Amrita University Conference: Experts Call For National Policy On Integrative Medicine
The Government needs to formulate a national policy on the integration of Ayurveda with allopathy so that India can take its rightful place as the global leader in integrative medicine, said experts assembled at conference on integrative Ayurveda and modern medicine at Kochi's Amrita Institute of Medical Sciences. The two-day event called Amrita Samyogam, in which more than 60 experts and 1,000 delegates from around the world participated, was held in collaboration with Amrita University's School of Ayurveda.
The conference was inaugurated by Dr. Rajesh Kotecha, Special Secretary, Ministry of AYUSH.
The Conference brought together allopathic doctors, Ayurveda practitioners and modern scientists on a common platform to identify strategies for integrating Ayurveda with Allopathy in the management of cancer, auto-immune diseases like arthritis, diabetes, neuro-degenerative diseases, and mental health, said a statement from the institute yesterday.
"In integrative health, all streams of health sciences come together in a synergistic manner to positively impact health outcomes. The Government is very serious about promoting a model where experts in different domains contribute to the health science, and migration of knowledge occurs between each stream," Mr. Kotecha said.
He also said that the government is setting up a nationwide AYUSH grid connecting all hospitals and research labs to record case histories and observations so that a huge amount of evidences can be generated through data analytics about the efficacy of Ayurveda.
"We have a pluralistic healthcare system which is officially promoted, but the irony is that there is no national policy for integrative medicine in the country. The thrust for such integration is currently coming from the patients, who are left to decide for themselves which system of medicine is best suited for them," said Dr. P Ram Manohar, Research Director, Amrita Centre for Advanced Research in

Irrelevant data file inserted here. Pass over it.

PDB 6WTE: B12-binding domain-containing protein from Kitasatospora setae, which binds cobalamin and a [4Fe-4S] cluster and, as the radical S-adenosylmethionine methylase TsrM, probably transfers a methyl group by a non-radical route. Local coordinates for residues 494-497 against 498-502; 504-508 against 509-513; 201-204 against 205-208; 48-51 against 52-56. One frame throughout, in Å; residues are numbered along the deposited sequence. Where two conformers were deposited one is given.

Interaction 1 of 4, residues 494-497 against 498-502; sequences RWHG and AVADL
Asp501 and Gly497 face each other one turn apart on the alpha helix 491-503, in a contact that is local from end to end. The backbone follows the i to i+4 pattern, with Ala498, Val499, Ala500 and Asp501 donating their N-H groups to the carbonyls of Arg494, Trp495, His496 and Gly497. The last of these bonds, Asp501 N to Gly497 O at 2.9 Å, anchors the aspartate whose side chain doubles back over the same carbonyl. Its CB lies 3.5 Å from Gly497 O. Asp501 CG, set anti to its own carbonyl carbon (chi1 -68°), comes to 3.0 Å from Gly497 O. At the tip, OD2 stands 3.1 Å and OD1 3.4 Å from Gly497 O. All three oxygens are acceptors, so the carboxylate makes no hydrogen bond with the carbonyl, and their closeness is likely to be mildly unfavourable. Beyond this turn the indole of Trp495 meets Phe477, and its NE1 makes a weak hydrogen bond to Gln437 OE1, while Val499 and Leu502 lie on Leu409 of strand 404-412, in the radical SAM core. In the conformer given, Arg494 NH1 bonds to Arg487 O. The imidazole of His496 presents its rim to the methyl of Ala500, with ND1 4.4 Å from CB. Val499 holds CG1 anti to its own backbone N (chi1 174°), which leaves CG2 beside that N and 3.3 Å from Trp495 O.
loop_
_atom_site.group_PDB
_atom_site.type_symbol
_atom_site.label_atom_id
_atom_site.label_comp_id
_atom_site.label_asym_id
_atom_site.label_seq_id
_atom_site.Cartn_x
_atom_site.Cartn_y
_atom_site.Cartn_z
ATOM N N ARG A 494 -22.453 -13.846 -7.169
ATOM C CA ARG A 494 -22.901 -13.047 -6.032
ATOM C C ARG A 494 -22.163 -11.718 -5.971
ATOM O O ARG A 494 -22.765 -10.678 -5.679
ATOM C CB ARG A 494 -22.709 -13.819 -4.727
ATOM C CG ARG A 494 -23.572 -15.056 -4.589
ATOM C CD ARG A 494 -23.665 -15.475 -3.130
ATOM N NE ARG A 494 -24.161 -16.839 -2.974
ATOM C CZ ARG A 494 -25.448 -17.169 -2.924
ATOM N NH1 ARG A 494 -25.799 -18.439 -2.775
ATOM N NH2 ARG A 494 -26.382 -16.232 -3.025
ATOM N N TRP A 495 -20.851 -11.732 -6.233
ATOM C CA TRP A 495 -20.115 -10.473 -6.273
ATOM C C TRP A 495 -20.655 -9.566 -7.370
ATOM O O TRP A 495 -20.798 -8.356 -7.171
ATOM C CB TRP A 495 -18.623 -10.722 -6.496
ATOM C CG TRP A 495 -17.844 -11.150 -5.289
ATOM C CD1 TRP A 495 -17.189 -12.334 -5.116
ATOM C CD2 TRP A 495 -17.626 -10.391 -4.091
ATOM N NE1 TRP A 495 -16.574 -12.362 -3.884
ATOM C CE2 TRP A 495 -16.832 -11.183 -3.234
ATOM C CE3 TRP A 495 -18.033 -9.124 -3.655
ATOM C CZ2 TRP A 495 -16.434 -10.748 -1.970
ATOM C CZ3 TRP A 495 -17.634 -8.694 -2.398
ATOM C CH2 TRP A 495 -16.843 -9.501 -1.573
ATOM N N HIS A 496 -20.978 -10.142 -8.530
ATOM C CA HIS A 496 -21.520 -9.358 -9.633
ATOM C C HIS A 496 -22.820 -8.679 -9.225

"We need to develop integrated clinical trials and integrated practice guidelines for practitioners across different healthcare systems," Mr Manohar added.
"Allopathic medicine has distinguished itself with molecular level diagnostics and therapy. However, in many chronic conditions like diabetes, arthritis and neurodegenerative and cardiovascular diseases, allopathic care does not promise cure. While disease management is possible with allopathic drugs, they have side-effects due to the use of synthetic elements," said Prof. Shantikumar Nair, Director, Centre for Nanosciences & Molecular Medicine, Amrita University.
In Ayurveda, Prof. Nair added that the treatment is through natural herbal medications which can have significant potency and potential for substantial improvement in several disease conditions as well as less deleterious side effects.
"The main drawback of Ayurveda is the lack of scientific validation and data documentation as per evidence-based criteria, which prevents its better acceptance and recognition," he said.
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